Jack Balmer

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Jack Balmer
Personal information
Full name John Balmer[1]
Date of birth (1916-02-06)6 February 1916[1]
Place of birth West Derby, England
Date of death 25 December 1984(1984-12-25) (aged 68)[1]
Place of death Liverpool, England
Playing position Striker
Senior career*
Years Team Apps (Gls)
1935–1952 Liverpool 289 (98)
* Senior club appearances and goals counted for the domestic league only

John Balmer (6 February 1916 – 25 December 1984) was a footballer who played Centre Forward, for Liverpool.

Life and playing career[edit]

Born in West Derby, Liverpool, Merseyside, England, Balmer played for Collegiate Old Boys and Everton, where he was an amateur, before he was signed by Liverpool manager George Patterson who gave him his first professional contract on 23 August 1935, the 19-year-old made his debut on 21 September 1935 at Elland Road against Leeds in a 1st Division match, however, it wasn't a day to remember as the Reds lost 1–0, his first goal came on 7 December the same year in a league game at Anfield, the 81st-minute strike turned out to be the winner in a 2–1 victory over Preston.

Balmer came from a family of footballers, Uncles Walter and Bob both played for Everton during the early part of the 20th century whilst Uncle Jack was an amateur at Goodison Park.

After the short journey across Stanley Park, Jack flitted in and out of the starting line-up during his first season at the club, fighting for the number 9 shirt with Fred Howe. Still learning his trade Balmer would gain great experience playing in an inside forward position as well as his more accustomed centre-forward role.

The Second World War curtailed Balmer's footballing career, as it did so many others, but in doing so it probably took away Jack's best years. Upon resumption of the a national league competition Balmer formed an impressive partnership with Albert Stubbins, they both finished the first post war season (1946–47, with 24 goals, helping to guide the Reds to the League title 24 years after their last.[2]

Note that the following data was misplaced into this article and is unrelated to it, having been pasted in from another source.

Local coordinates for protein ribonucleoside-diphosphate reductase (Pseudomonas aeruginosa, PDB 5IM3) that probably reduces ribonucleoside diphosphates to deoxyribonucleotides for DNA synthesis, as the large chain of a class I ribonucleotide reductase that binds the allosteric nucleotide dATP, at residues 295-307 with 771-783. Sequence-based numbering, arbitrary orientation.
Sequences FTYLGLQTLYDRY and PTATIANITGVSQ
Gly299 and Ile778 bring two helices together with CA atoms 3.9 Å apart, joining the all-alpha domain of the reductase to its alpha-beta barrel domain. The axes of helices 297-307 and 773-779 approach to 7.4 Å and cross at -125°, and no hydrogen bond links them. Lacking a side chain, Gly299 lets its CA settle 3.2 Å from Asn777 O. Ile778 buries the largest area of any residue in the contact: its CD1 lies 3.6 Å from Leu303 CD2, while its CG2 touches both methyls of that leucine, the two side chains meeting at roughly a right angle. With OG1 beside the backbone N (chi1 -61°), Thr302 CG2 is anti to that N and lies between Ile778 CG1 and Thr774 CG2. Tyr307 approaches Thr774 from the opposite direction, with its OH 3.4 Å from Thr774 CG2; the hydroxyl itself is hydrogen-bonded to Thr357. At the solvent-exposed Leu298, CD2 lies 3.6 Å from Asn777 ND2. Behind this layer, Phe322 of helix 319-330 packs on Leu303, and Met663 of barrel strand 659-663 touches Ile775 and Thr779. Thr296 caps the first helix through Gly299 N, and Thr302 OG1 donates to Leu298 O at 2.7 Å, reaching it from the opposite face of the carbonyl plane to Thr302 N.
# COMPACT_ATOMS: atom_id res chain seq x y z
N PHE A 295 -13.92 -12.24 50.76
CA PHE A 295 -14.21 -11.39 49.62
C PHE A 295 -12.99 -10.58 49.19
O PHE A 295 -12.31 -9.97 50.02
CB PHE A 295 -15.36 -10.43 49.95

During the title season, Jack created a League record by scoring a hat-trick of hat-tricks (no other player would score even two successive hat-tricks for the club until another number 9, Fernando Torres, did so in 2008). The first came on 9 November 1946 in a 3–0 home win against Portsmouth with the goals coming in the 30th (penalty), 70th and 79th minute, he followed this up a week later with a 4-goal haul away at the Baseball Ground in a 4–1 win over Derby, this included a 6-minute hat-trick, 43rd, 46th and 49th minutes with the 4th coming in the 60th minute. The record breaker came on 23 November at home to Arsenal in the 15th, 61st and 68th minutes of a 4–2 triumph, Stubbins scored the other in the 78th minute bringing to an end a run of 10 consecutive goals by Balmer. He followed this feat up with 5 more goals in his next 4 games making a grand total of 15 in 7 outings, more than 2 a game, a stunning strike rate.

Balmer, who was intelligent and very skillful, was given the captaincy in the 1947/48 season and continued to score for fun along with Stubbins. He played 313 games, scoring 111 goals between 1935 and 1952 which would have been a lot more if it hadn't been for the Second World War.

It was during the 1939/45 war that he gained his only international recognition playing for England in an wartime match verses Wales at the Recreation Ground in front of a crowd of 17,000 on 18-11-1939, England won 3–2 with John Balmer scoring one of England's goals.

In 1952, after playing 312 appearances for the Reds scoring 111 goals, Balmer retired from the game after averaging exactly a goal every 2.8 appearances for the Reds.

He died on Christmas Day 1984 at the age of 68.

Career details[edit]

  • Liverpool F.C (1935–1952) – 312 appearances, 111 goals – Football League First Division (level 1) championship winners medal (1947)


  1. ^ a b c Hugman, Barry J., ed. (2015). The PFA Premier & Football League Players' Records 1946–2015. G2 Entertainment Ltd. ISBN 9781782811671.
  2. ^ Statistics. "A timeline for Liverpool Football Club". LFChistory.net. Retrieved 6 August 2011.

External links[edit]